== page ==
After the tragic deaths of 14 dogs at a Saskatoon boarding kennel, people are calling for stronger industry regulations in the province.
There are currently no licencing or specific requirements for kennels in Saskatchewan.
Dr. Betty Althouse, the province’s chief veterinary officer, said she’s devastated for the families of the 14 dogs who died at Playful Paws Pet Centre on Sept. 9.
“I’m a pet owner myself and I can’t imagine what they’re going through,” she said.
The animals were all staying at the boarding kennel overnight Friday. In a Facebook post the following day, the business said one of its rooftop heating units malfunctioned, pushing heat into an upstairs kennel room where the dogs perished.
The incident is currently under investigation by the Saskatoon SPCA, whose animal protection officers handle local incidents.
The province provides the framework for investigations with the Animal Protection Act and its corresponding regulations.
“The act is fairly general in that it deals with animals in distress and it covers an animal in distress for any reason,” Althouse said.
“Also under the act, no one can cause an animal to be under distress or allow them to continue to be in distress.”
In the case of Playful Paws, Althouse acknowledged the dogs would’ve been in distress prior to their deaths.
No one, however, was at the kennel when the dogs died.
While the Playful Paws website stated there’s “constant supervision” at the facility, owner Bonnie Clark clarified Monday that meant for all times when dogs aren’t in kennels.
Clark said dogs are left alone for 10 hours overnight, which is “standard,” and that staff provide this information to customers during an introductory tour.
The Animal Protection Act does not contain specific requirements for businesses such as Playful Paws, other than a code of practice for Canadian kennel operators.
In the one-page section regarding care and supervision, the code states it’s the responsibility of kennel owners and operators to ensure that “efficient, regular supervision and health care are provided by knowledgeable and experienced staff on an ongoing basis.”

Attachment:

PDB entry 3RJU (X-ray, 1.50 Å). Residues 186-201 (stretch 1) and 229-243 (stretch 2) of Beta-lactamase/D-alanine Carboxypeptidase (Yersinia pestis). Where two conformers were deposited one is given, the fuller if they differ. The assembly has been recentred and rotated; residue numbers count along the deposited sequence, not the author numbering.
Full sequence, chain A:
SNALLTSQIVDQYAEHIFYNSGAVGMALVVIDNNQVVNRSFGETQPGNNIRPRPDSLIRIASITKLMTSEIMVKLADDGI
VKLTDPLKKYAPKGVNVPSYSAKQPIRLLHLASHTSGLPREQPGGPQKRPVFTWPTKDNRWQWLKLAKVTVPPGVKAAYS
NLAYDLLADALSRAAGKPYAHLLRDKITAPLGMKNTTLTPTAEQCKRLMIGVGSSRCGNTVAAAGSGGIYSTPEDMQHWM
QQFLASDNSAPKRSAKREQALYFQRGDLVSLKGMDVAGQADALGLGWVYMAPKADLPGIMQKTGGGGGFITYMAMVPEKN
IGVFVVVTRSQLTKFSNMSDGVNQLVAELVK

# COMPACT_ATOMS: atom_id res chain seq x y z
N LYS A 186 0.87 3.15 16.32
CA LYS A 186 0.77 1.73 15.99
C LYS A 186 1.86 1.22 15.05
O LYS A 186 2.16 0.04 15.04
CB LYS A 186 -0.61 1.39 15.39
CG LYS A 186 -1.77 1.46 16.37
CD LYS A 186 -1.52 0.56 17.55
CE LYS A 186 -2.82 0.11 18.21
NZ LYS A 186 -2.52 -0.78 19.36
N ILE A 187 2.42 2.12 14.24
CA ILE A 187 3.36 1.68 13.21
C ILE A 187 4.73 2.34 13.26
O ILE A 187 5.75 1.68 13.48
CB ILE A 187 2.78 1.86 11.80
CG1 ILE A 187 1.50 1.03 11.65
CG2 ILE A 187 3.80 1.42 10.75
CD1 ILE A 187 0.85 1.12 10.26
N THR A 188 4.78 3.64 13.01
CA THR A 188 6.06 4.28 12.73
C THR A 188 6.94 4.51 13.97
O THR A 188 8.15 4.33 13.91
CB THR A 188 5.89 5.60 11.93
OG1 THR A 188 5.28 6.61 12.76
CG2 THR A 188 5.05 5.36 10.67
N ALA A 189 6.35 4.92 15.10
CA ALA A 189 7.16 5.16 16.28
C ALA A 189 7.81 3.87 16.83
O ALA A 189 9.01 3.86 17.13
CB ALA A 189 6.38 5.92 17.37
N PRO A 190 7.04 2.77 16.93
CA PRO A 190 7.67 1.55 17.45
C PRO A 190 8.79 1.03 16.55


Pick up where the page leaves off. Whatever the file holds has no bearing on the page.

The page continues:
“There’s not always full-time supervision in animal care facilities,” Althouse said, adding increasing regulations might not be the most practical solution.
“If there was licencing, then there’d have to be regular inspection. That would take a lot of time, effort, money to do those regular inspections—and then those inspections are only as good as the time (they’re completed).”
While people continue to discuss possible solutions, Althouse encourages animal owners to fully investigate facilities before placing their pets in a boarding kennel.
“Check it out, ask questions, so that they’re well aware of what’s being provided and what isn’t,” she said.
There’s still no confirmation on the cause of death for the animals at Playful Paws. The owner said heating units are now being looked at, despite being recently serviced.
“We’re having them inspected so we can pinpoint exactly what happened,” Clarke said.
The business is waiting on that report to determine whether it was indeed mechanical failure, along with a report from animal control.
Once more information is known, Playful Paws will issue a statement to the public and media.